A recently published test of face perception, the Oxford Face Matching Test, asks participants to make two judgements: whether two faces are of the same individual and how perceptually similar the two faces are. In this study, we sought to determine to what extent the test can be shortened by removing the perceptual similarity judgements and whether this affects test performance. In Experiment 1, participants completed two versions of the test, with and without similarity judgements, in separate sessions in counterbalanced order. The version without similarity judgements took approximately 40% less time to complete. Performance on the matching judgements did not differ across versions and the correlation in accuracy across the two versions was comparable with the originally reported test-retest reliability value. Experiment 2 validated the version without similarity judgements against other measures, demonstrating moderate relationships with other face matching, memory, and self-report face perception measures. These data indicate that a test version without the similarity judgements can substantially reduce administration time without affecting test performance.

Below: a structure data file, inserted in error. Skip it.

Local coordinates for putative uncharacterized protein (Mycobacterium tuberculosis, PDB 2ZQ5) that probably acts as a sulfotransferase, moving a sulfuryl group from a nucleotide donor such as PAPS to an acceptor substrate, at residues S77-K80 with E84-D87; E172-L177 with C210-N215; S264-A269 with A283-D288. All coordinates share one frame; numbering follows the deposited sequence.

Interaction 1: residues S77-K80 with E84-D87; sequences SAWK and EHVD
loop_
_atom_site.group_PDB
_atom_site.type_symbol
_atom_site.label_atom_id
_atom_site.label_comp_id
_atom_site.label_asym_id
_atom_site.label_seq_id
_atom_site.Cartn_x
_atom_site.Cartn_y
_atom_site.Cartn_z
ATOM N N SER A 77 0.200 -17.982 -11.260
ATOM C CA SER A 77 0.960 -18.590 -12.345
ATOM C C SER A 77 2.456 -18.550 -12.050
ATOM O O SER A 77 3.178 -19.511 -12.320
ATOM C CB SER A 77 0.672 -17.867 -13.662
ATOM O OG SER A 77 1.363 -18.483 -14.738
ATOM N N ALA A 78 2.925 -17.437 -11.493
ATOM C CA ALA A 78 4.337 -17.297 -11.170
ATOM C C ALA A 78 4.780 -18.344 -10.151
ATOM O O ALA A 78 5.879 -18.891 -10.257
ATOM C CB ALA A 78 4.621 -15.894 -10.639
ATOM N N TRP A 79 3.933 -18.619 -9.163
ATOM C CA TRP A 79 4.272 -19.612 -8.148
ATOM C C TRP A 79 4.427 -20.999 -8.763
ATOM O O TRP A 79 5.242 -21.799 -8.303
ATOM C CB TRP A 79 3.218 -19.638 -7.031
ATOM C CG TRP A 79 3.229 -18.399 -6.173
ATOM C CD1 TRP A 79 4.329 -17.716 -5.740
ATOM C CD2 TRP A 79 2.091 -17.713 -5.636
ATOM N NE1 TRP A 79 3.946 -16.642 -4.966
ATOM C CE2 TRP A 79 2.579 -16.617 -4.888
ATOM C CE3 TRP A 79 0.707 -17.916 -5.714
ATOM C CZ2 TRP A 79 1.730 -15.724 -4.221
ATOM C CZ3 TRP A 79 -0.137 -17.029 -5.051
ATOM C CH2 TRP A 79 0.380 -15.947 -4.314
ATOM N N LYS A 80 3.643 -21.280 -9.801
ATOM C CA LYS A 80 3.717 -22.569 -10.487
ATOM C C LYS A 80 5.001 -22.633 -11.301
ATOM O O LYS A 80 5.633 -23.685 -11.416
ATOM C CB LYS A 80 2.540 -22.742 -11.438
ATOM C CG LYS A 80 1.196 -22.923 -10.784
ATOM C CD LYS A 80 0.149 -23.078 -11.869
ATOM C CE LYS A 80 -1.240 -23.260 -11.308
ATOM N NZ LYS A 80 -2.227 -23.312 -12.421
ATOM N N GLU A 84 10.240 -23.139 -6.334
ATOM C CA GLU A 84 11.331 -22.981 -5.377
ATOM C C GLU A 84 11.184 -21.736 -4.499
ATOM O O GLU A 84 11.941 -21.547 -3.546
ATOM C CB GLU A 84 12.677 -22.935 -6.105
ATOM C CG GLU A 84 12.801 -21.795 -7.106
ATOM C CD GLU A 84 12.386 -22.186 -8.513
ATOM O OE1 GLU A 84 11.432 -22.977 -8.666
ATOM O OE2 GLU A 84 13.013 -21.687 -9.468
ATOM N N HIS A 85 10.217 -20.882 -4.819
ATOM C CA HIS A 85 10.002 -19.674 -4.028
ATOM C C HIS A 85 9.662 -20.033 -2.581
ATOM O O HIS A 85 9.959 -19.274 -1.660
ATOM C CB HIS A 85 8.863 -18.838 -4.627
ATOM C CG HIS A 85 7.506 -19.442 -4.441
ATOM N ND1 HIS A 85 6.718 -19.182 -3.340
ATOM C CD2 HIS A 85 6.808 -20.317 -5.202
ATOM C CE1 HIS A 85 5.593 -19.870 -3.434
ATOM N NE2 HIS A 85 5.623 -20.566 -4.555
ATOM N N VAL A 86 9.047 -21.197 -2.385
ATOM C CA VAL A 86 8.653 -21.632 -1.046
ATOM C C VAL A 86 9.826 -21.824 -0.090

Q J Exp Psychol (Hove)
Oxford Face Matching Test, face matching, face perception, reliability, short-form, validity